By doing things like raise the saddle, shifting the length of the stem that connects the handlebars, or a variety of other small tweaks, you can take a bike that is an almost fit, and make it feel right for the rider. Bike fitters apply a variety of tools to their already substantial knowledge of cycling to help dial in these changes. Recently fitting systems such as Retül have mechanized the art of fitting and tried to quantify it. While they aren’t the answer by themselves, they allow an experienced fitter a powerful method of dynamic measurement.
We started by just having me pedal at a fairly moderate intensity (30 minute sustainable) so Andy could see how I was moving and look for any specific issues in my setup that would flag up problems I had identified in my pre-fit questionnaire. The big two of which were foot numbness and sore shoulders. After this came various flexibility examinations and angle measurements (I am, besides the hip issue, largely symmetrical, and my core strength and flexibility didn’t fall into the poor category, small victories folks!)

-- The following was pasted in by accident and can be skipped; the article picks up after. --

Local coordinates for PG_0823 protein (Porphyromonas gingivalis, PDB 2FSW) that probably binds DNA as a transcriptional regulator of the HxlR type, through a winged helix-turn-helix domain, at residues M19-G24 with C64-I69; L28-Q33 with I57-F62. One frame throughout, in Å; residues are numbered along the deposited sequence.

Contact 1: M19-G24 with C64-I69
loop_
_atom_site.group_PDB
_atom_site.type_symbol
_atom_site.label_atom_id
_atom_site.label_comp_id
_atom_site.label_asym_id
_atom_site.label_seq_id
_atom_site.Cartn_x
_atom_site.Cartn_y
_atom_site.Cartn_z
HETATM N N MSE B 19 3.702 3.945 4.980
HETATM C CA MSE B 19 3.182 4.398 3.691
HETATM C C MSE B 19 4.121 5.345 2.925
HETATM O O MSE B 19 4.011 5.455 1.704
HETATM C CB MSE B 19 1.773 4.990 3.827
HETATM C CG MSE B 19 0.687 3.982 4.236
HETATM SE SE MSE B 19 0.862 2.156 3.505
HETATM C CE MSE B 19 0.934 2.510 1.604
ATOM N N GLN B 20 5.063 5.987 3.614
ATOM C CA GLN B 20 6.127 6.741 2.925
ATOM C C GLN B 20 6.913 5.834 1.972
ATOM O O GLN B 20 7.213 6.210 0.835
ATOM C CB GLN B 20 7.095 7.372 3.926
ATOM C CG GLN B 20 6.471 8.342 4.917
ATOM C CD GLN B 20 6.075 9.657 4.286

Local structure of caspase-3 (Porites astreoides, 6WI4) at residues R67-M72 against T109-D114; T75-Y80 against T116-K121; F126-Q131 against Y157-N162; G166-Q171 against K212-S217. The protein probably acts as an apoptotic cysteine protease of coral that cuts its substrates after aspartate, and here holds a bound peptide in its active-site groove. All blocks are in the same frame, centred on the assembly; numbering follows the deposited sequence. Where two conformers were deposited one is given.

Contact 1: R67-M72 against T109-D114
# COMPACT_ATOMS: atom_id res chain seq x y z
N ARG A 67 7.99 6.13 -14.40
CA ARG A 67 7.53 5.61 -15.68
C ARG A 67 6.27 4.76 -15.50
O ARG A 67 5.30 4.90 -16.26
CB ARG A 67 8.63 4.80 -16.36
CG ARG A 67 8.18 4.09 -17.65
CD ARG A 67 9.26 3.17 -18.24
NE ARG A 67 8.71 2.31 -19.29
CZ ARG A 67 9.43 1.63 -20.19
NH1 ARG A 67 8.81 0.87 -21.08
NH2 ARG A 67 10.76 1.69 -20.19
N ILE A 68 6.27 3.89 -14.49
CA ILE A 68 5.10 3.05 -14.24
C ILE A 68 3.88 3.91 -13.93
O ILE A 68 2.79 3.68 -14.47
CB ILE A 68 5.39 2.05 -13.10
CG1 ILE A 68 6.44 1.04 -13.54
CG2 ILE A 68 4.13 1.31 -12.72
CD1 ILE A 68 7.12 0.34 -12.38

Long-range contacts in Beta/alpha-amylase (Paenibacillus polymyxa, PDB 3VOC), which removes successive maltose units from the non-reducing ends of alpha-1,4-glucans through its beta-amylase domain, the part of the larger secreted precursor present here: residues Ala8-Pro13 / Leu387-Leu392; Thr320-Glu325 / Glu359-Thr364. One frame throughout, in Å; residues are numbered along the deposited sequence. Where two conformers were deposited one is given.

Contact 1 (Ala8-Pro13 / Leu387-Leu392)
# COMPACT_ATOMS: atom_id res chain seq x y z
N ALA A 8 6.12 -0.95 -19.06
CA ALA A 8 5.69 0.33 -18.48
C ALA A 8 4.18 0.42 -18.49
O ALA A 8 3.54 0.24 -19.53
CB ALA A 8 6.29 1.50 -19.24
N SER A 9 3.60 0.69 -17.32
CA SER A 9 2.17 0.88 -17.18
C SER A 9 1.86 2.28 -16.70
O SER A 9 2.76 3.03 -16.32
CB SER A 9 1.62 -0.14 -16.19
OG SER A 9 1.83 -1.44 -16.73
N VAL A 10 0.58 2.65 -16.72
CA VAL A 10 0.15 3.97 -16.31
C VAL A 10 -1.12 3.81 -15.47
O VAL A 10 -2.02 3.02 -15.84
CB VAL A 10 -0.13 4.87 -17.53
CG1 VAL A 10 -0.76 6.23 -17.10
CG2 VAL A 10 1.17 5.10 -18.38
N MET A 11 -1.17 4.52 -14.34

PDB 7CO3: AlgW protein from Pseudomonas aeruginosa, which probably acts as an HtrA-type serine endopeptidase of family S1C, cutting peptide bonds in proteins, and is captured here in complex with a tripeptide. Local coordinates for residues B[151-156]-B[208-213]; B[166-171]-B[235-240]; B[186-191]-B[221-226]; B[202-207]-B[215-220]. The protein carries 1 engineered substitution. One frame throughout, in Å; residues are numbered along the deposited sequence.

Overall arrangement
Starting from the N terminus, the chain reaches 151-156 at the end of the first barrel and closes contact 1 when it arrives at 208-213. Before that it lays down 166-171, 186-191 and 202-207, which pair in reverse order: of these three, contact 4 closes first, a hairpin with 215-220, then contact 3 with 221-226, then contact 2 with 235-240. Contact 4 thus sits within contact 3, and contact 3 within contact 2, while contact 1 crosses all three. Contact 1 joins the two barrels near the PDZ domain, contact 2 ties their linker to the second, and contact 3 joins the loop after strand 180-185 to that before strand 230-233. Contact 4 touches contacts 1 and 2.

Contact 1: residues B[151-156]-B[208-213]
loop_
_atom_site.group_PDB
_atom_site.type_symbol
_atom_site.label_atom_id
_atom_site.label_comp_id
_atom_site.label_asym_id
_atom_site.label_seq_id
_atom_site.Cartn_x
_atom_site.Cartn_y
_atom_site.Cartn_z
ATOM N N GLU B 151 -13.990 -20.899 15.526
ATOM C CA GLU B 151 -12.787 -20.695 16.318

At this point, we started setting up for the fitting itself, which involves the Retül device using 3-d capture to look at all the angles and measurements. This requires the fitter to attach sticky dots with velcro to major bone points and muscle junctions. After which a series of infrared lights is connected to them and recording started. It measures constantly over a 15 second period and averages all of the strokes into a angular average which gives you a good idea of how the rider moves and where significant issues are affecting the mechanics.